Sudden cardiac arrest (SCA) is a condition in which the heart suddenly and unexpectedly stops beating. If this happens, blood stops flowing to the brain and other vital organs. SCA usually causes death if it's not treated within minutes.

SCA is not the same as a heart attack. A heart attack is caused by a blockage that restricts blood flow to part of the heart muscle. During a heart attack, the heart usually doesn't suddenly stop beating.

People who have heart disease are at higher risk for SCA. However, SCA often happens in people who appear healthy and have no known heart disease or other risk factors for SCA. Many people think that SCA is just an adult thing, but in fact SCA is the #1 killer of student athletes. The good news is that the majority of conditions that cause SCA are detectable and treatable.


Fainting or Seizures 

Fainting is the #1 warning sign of SCA and usually occurs immediately after physical activity or as a result of emotional excitement/ distress/ surprise. Sometimes, it may look like a seizure. Don’t assume it is from exhaustion or dehydration.

Chest Pains 

If you or your child experience chest pains, that’s a warning sign!

Unusually Rapid Heart Rate 

If your heart is racing or it feels like it is going to jump out of your chest, your body is telling you something may be wrong.

Unexplained Family Death

If a family member (under 50 years old) dies/died suddenly, and the cause of death is unknown,it may have been due to an unidentified heart condition.

Unexplained Shortness of Breath 

It’s natural to lose your breath during exercise. However, if you are experiencing shortness of breath during normal activity or your breathloss is severe during or after exercise, you should have it checked by a physician.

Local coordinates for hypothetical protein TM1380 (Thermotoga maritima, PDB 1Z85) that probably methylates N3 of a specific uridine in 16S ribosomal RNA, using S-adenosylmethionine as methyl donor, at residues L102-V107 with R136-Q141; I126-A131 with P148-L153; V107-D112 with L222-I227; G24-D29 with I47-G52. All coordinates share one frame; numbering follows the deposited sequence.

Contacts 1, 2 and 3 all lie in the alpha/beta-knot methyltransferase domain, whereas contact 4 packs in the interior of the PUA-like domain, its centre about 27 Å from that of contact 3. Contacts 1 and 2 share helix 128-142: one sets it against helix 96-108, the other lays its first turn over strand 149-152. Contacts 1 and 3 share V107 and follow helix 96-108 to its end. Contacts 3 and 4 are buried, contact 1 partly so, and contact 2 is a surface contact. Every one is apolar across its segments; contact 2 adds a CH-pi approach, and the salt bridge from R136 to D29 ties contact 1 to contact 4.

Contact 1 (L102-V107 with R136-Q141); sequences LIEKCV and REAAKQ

Extreme Fatigue 

Of course you’ll get tired when you are playing sports, but if you are more sluggish than everyone else or you feel like you don’t have any energy, check it out.


Sometimes being dizzy means that you got up too fast. It could also mean that there is something wrong with your heart. If you are getting dizzy often, check it out.


Hypertrophic Cardiomyopathy (HCM) 

A condition in which the heart muscle becomes thick. Often, only one part of the heart is thicker than the other parts. The thickening can make it harder for blood to leave the heart, forcing the heart to work harder to pump blood. It also can make it harder forthe heart to relax and fill with blood.

Left Ventricular Non-Compaction 

A heart muscle condition in which the muscular wall of the main pumping chamber of the heart (the left ventricle) appears to be spongy and “non-compacted.”

Anomalous Coronary Artery 

This artery delivers blood to the heart. When it is malformed or abnormal, the flow of oxygen to the heart is compromised.

Marfan Syndrome 

A genetic disorder that affects the body’s connective tissue which can causean aortic enlargement.


Wolff-Parkinson White Syndrome (WPW) 

An extra electrical pathway into the heart creates a very fast heartbeat.

Arrhythmogenic Right Ventricular Dysplasia 

A disorder in which normal myocardium is replaced by fibrofatty tissue. This disorder usually involves the right ventricle, but the left ventricle and septum also maybe affected.

Complete Heart Block

Occurs when the electrical signal can’t pass normally from the atria, the heart’s upper chambers, to the ventricles, or lower chambers.

Long QT Syndrome (LQTS) 

A heart rhythm disorder that can potentially cause fast, chaotic heartbeats. These rapid heartbeats may trigger a sudden fainting spell or seizure. In some cases, your heart may beat erratically for so long that it can cause sudden death.

Brugada Syndrome 

A potentially life-threatening heart rhythm disorder. It’s characterized by a specific abnormal heartbeat called a Brugada sign, which is detected by an electrocardiogram test. Brugada syndrome is frequently an inherited condition.


Your child was tested for several rare genetic disorders at birth.  Your child had an eye and hearing exam in elementary school – it’s mandatory. The heart is arguably the most important organ in your child’s body.
Should this get checked too?

Getting your child’s heart screened, coupled with a complete family medical history, is the best wayto prevent sudden cardiac arrest and death. A heart screening, which begins with an electrocardiogram (ECG), takes about 2 minutes and records the heart’s electrical rhythm. Click here to learn more about scheduling a screening!